America’s Killing Fields
After 17 people were shot dead with an assault rifle in Florida, Republicans had two major responses: Don't politicize this. And it is not about guns, it is about mental illness.
In a rational world, it would get harder and harder to sidestep the matter of why some disturbed kid who cannot legally buy a beer can legally buy an assault rifle, which is designed for the sole purpose of mass carnage. But in this bizarro world of the Trump administration, any bullshit you can think up to explain a situation like that will do just fine.
But let us break the bullshit down. One, politics have a direct impact on all of us, which is why we are so invested in them. The ideas politicians and voters wrestle over have to do with how people are treated, who we are as a nation and what is important to us, and it is always a good time to talk about these things. The idea that maybe assault rifles should not be sold to anybody, especially someone with a long list of serious mental health problems, is not just political warfare. It is a real issue with the sort of impact on American lives that is leaving kids brutally murdered in schools.
The mental illness argument has two problems. One, it risks stigmatizing all mentally ill people as potentially murderous, which is not true, fair or helpful. I am mentioning that one dutifully, but the second problem interests me more: Republicans’ decision to concentrate on the shooter’s mental health problems is utterly a ridiculous argument for a party that has shown little to no interest in mental health care for Americans.
Republicans spent much of 2017 trying to dismantle President Obama’s Affordable Health Care Act, which insured 20 million people in seven years, according to the New York Times. That is health care that provides access to mental health services to people who might not otherwise have it.
President Trump is proposing a 2019 budget that would reduce funding for substance abuse and mental health by $665 million, along with a half a billion dollar decrease in funding for the National Institute of Mental Health, according to NPR.
Also, many health plans nationwide cover very little for mental health services, prioritizing them far below other health concerns. This makes it prohibitively expensive for many Americans to get the help they need. The fact that it is not prioritized not only makes it hard to access quality care, but it also reinforces the stigmas. People do not seek help if they have the idea what they are experiencing is shameful, or that others think it is.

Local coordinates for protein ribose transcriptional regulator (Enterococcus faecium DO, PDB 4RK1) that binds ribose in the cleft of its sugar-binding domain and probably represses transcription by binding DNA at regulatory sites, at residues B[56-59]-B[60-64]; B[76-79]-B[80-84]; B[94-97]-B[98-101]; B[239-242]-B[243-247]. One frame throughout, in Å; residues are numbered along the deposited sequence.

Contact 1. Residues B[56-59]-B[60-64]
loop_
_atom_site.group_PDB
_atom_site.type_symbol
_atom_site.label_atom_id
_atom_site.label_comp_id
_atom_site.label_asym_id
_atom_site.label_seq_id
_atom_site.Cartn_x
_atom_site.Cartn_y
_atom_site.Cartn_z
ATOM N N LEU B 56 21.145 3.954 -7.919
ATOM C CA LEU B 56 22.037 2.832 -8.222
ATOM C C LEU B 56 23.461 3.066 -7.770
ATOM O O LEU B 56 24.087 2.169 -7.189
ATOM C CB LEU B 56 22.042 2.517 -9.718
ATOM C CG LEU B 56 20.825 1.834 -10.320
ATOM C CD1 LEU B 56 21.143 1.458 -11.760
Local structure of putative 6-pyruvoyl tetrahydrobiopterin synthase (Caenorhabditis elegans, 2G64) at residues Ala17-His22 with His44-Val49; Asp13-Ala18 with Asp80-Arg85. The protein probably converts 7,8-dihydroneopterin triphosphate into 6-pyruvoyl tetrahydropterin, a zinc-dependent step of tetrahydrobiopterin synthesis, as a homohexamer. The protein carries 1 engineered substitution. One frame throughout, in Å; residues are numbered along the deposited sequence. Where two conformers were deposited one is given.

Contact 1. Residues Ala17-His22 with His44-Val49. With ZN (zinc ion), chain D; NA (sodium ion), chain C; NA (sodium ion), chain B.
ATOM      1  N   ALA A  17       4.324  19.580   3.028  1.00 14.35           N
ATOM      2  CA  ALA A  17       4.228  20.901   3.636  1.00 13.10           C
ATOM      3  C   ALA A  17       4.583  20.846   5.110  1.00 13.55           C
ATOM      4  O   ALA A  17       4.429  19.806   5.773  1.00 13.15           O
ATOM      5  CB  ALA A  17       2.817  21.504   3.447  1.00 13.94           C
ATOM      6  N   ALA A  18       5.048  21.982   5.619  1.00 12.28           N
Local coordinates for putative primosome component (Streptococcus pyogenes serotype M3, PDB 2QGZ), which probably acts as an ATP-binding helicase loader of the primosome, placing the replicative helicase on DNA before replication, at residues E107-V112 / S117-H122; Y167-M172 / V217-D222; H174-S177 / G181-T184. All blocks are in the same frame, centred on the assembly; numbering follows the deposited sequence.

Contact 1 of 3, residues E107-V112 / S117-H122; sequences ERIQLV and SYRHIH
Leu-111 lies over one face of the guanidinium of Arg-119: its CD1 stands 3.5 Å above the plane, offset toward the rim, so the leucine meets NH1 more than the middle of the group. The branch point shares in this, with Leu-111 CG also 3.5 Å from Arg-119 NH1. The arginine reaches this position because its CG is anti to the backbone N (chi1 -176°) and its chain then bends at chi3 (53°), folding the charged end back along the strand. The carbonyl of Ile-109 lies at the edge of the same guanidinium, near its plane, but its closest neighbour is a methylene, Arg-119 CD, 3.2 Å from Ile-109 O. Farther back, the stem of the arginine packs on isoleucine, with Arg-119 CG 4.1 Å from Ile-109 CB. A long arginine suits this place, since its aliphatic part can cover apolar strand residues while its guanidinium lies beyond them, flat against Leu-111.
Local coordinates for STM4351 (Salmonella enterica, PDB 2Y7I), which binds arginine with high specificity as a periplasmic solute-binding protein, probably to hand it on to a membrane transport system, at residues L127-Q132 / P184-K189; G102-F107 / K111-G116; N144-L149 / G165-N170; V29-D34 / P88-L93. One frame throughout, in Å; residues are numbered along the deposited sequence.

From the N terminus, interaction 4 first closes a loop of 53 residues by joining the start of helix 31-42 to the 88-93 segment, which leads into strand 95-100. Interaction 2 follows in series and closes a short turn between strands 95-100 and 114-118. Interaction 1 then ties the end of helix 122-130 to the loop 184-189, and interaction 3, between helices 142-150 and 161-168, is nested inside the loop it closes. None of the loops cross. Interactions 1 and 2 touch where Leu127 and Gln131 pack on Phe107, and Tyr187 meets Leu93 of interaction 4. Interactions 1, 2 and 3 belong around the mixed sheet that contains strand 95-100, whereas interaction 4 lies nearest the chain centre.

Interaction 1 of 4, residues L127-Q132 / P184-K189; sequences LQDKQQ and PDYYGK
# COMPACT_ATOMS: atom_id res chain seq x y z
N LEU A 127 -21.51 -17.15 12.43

The matter of gun control and mental health is not about politics per se, it is about caring for people. It is about caring for your own rather than allowing children to be slaughtered, one after the other, school after school, like sitting ducks. The president and congress should not just visit Parkland, Fl., they should have to tour it, and witness the aftermath of the carnage. They should be forced to view police closeups of the blood smears and body parts. They need to be as close as possible to the reality of what a legally-sold assault rifle does at close range to the bodies of American kids.
The subject Trump in particular never really seems to address is his own personal influence on people like Nikolas Cruz, who was a bigot linked to white supremacist groups. Trump is not responsible for what Cruz did, but his campaign and election has emboldened racists like Cruz; his comments in the face of this uptick in public racism have continued to welcome it into the public sphere. Republicans’ unconscionable stances on gun control and mental health are one matter, but add to that Trump’s permissiveness for national racism and bigotry, and you have one terrible, deadly problem for which there will be no solution proposed, or even a serious conversation.
It is just that time for change.